The Prince George's County public school system has reached a critical period. We have a shrinking school system with a growing number of high-cost pupils. Demands are increasing for greater accountability, productivity and efficiency. There is a financial crisis as a result of TRIM, the limit on property tax revenues, decreased political support, diminished federal assistance and increased competition for money among county agencies.

If our evolving educational needs are to be met, Annapolis will have to play a greater role in the creation of a more equitable system of taxation, as well as in the allocation of educational aid, to accurately reflect regional student and demographic differences. It is ironic that TRIM, an effort to exert greater control over county fiscal policy, might lead instead to more state control of both our financing and educational systems.

Since the early 1970s, 53 schools and thousands of student desks have been emptied, more than 400 teachers have lost their jobs and class sizes have risen, resulting in as many as 40 students a class. The proportion of "high- cost" pupils--those requiring special programs such as vocational development, instruction for the learning-disabled and English for foreign students--also has risen. With changing family structures, the teacher's role has expanded to that of surrogate parent.

Major changes in the curriculum are taking place. New requirements in social studies and math and the inclusion of computer literacy courses will be costly but productive modifications. In addition, we are currently consolidating three administrative regions into two, converting our junior highs into middle schools and moving the ninth graders into high school.

The financial crisis facing Prince George's County can be traced to the passage of TRIM, which restricts property tax revenues to $139.6 million. Neither new construction nor inflation can increase this amount. The result has been decreasing county property tax rates that have culminated in a revenue shortfall affecting county services. And that 1979 limit of $139.6 million buys only $84 million of today's goods and services.

The county's fiscal troubles also have been exacerbated by both the federal and state governments. A 33 percent decline in federal financing for education since 1981 has further tightened our resources. The refusal of the state legislature to give Prince George's the power to increase income and sales taxes has further frustrated the search for more financing. The legislators in Annapolis have established a new lottery game, but this will only lighten some financial burdens temporarily.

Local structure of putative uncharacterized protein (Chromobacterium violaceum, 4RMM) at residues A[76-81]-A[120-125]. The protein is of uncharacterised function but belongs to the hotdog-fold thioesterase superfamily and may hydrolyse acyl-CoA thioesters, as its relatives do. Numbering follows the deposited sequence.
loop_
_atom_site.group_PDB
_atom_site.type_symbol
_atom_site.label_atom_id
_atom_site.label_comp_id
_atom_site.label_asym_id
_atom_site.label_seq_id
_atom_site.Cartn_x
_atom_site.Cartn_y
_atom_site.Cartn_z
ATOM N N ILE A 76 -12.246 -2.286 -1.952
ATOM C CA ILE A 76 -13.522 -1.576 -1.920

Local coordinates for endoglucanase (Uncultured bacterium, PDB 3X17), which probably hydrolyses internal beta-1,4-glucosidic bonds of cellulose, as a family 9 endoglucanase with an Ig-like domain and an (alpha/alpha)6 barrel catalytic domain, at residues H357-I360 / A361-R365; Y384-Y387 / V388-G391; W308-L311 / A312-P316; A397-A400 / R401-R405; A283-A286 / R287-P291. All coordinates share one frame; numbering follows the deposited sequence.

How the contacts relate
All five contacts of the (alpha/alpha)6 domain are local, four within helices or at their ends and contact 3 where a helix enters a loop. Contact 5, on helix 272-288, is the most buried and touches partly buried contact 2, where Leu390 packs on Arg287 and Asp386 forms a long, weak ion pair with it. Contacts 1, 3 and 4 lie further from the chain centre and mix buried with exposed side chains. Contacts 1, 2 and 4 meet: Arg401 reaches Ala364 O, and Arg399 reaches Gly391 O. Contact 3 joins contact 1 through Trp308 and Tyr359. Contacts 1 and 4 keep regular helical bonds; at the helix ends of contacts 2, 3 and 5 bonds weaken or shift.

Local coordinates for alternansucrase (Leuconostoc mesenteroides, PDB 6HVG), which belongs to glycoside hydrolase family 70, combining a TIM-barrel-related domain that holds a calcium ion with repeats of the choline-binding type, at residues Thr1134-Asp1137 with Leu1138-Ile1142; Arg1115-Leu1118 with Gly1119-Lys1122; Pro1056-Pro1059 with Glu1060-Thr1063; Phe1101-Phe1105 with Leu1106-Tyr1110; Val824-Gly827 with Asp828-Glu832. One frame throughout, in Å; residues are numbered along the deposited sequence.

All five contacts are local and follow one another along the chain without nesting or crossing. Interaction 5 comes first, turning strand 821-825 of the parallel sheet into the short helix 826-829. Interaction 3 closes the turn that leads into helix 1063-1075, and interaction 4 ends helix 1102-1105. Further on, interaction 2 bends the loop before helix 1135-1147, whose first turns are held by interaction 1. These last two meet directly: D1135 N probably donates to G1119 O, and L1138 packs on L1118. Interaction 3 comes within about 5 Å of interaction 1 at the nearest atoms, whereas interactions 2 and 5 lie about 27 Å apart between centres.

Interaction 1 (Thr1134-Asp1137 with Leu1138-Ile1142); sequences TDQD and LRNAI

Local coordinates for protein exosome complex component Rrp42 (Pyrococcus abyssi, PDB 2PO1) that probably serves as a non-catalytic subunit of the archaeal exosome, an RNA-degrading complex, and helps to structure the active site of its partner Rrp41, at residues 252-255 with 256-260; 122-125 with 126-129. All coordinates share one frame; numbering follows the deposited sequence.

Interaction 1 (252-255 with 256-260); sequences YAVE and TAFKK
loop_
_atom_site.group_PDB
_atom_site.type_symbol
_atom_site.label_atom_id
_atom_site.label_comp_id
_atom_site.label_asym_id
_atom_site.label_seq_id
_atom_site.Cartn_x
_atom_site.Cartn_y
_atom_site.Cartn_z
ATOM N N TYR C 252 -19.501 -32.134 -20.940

So Prince George's, though severely limited by the state in the most lucrative revenue-raising projects, continues to scrounge for additional sources of money. There are crackdowns on delinquent taxpayers. Withdrawal of special tax treatment from the Capital Centre and increased revenues from video games also could produce some additional money. But results of these efforts are minuscule compared with the problems being tackled.

Other attempts to alleviate our financial problems don't look bright. Public support for education has fallen over the last decade: large increases in the numbers of singles, childless couples and elderly have weakened the political muscle of those with a direct interest in public schools.

Public schools themselves are trying to come up with other ways to raise money. Teachers and students are selling candy to help finance athletic programs and to buy needed educational materials. Admission- only athletic events are being held during the school day. Fees for summer school have been raised substantially, and user fees for many other programs are being considered. But all of this takes its toll on the disadvantaged student and on classroom instruction.

The state legislature's responsibilities in the area of school finance will have to increase dramatically if we are to have a productive and equitable school system. The state should consider new ways--less regressive than the locally used property tax--to finance education. The property tax falls especially hard on the poor, many of whom are renters.

Perhaps we should consider a form of statewide property tax in which businesses would pay a higher rate than homeowners, reducing the homeowners' financial burden. Additional increases in state motor vehicle fees and fuel taxes, institution of a sales tax on services, increased taxes on cigarettes and alcoholic beverages, energy taxes, value- added taxes and higher corporate income taxes all are possibilities.

The state also should consider a different formula for determining the educational aid dispersed to the different school districts. The education financial formula should be adjusted to reflect more accurately the number of high-cost pupils, cost-of-living differentials, and increased costs of urban areas.

If the roads to federal and local support have been blocked, then the only open route to a fair and equitable system of education finance leads to the state capitol